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Case Study on Mumbai Dabbawala

Autor:   •  November 15, 2011  •  Case Study  •  765 Words (4 Pages)  •  2,474 Views

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Case study on Mumbai Dabbawala

Summary:

A concept that started in the colonial period of British India over a century ago for serving British officers becomes India's economic capital Mumbai's most preferred service to get food from home for lunch without carrying lunch boxes during travelling to offices in the morning rush hour. The service is currently spread across the city of Mumbai, The service costs the consumers USD 10 per month, The subscription to the service continues to grow at 5 to 10 percent annually.

Overview:

The concept of the "Dabbawala (box carriers)" originated when India was under British rule. Many British people who came to India did not like the local food, so a service was set up to bring lunch to these people in their workplace straight from their home. The service began in 1890 with around 35 Dabbahwalas for catering to British officials. Today the organization has grown over to a team size of 4,500 to 5,000 people.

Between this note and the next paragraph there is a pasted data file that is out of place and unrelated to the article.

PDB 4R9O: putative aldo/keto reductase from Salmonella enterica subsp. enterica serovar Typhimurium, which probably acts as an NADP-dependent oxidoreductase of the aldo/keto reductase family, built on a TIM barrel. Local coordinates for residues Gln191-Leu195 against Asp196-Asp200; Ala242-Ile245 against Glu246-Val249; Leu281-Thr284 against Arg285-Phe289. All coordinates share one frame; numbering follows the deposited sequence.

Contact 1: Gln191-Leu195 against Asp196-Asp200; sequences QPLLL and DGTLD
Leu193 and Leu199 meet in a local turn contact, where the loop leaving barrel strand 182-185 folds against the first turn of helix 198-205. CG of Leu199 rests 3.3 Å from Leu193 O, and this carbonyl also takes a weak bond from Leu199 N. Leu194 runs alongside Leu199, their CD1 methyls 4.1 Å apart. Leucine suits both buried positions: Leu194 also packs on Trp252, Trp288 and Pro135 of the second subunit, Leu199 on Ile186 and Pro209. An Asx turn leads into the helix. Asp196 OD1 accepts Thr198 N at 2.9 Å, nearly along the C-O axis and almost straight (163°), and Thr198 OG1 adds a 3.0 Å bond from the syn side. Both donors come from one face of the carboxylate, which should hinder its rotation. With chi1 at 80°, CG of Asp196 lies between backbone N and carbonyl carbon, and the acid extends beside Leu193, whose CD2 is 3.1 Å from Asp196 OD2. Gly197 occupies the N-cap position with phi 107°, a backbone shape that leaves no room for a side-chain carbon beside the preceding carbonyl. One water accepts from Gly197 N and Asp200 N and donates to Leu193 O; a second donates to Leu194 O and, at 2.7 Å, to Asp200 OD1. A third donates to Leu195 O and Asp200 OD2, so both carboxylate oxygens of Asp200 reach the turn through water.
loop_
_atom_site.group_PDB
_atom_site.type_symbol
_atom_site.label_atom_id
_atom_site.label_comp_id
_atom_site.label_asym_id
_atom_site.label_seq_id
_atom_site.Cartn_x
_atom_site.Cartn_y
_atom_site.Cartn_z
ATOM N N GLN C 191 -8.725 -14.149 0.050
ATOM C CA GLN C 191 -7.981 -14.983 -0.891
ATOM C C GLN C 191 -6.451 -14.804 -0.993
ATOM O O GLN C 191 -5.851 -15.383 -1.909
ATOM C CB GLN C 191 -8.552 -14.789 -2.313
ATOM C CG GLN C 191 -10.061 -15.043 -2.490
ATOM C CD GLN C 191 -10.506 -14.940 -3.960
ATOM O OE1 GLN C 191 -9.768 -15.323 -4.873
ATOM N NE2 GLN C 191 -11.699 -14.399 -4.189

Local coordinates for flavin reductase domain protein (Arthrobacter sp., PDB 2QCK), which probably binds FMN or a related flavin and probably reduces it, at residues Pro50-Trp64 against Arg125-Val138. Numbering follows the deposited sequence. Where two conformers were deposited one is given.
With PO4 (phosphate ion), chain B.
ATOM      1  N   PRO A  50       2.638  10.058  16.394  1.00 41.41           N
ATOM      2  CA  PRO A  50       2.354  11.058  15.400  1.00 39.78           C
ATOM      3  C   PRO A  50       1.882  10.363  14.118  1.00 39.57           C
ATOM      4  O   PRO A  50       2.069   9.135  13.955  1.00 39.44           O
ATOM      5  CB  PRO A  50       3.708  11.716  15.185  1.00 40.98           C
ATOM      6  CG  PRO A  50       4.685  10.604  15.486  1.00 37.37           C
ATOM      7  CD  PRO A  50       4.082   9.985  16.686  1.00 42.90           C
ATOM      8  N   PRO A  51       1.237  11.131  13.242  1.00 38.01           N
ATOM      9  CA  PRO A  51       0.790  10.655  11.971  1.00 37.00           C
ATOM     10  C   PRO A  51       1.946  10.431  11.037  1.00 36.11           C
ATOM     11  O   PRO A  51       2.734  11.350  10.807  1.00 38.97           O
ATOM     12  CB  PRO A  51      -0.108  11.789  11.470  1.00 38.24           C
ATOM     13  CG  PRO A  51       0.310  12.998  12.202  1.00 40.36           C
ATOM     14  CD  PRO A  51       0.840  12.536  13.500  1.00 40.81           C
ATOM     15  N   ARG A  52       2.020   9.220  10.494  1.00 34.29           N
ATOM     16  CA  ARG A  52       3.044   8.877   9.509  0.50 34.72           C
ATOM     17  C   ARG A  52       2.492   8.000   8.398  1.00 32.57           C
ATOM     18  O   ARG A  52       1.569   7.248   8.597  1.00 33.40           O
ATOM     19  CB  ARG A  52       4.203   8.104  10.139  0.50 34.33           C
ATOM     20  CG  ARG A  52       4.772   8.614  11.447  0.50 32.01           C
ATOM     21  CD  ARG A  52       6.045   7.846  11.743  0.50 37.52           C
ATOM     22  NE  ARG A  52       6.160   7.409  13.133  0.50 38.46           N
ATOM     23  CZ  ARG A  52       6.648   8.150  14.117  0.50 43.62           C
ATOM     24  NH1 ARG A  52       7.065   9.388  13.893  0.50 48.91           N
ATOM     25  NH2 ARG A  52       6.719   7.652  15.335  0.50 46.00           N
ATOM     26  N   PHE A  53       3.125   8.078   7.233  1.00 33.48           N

However many factors lead to the expansion of this service. Some notable factors worth mentioning are the expansion of the city as a center of economic activity for India, the inconvenience on part of office going people to carry lunch boxes in the morning rush hour, the convenience of having home food without spending in local café and successful and operationally sound legacy.

Value proposition of the business model innovation:

Customer Value Proposition:

• Scale of operations: More than 175,000 or 200,000 lunch boxes get moved every day by an estimated 4,500 to 5,000 Dabbawalas

• Low cost of service for the consumers: subscriber of the service pay approximately USD 10 per month for availing the service

• Almost No Error in Delivery: There is a probability of only one delivery will go to a wrong destination in every 6,000,000 deliveries.

Distribution Channel:

• Codified tagging of each lunch Box: Each lunchbox is marked with a set of numbers and colours to denote where it should go

• Absolutely smooth delivery: From the customer's house to his office, the Dabba (lunch box) will be handled by at least three different delivery men and sometime the number of men involved in delivery can go up to twelve men, depending on which place it has been picked up and to which part of the city it has to be dropped

Cost Structure:

• Absence of major technological applications: The service does

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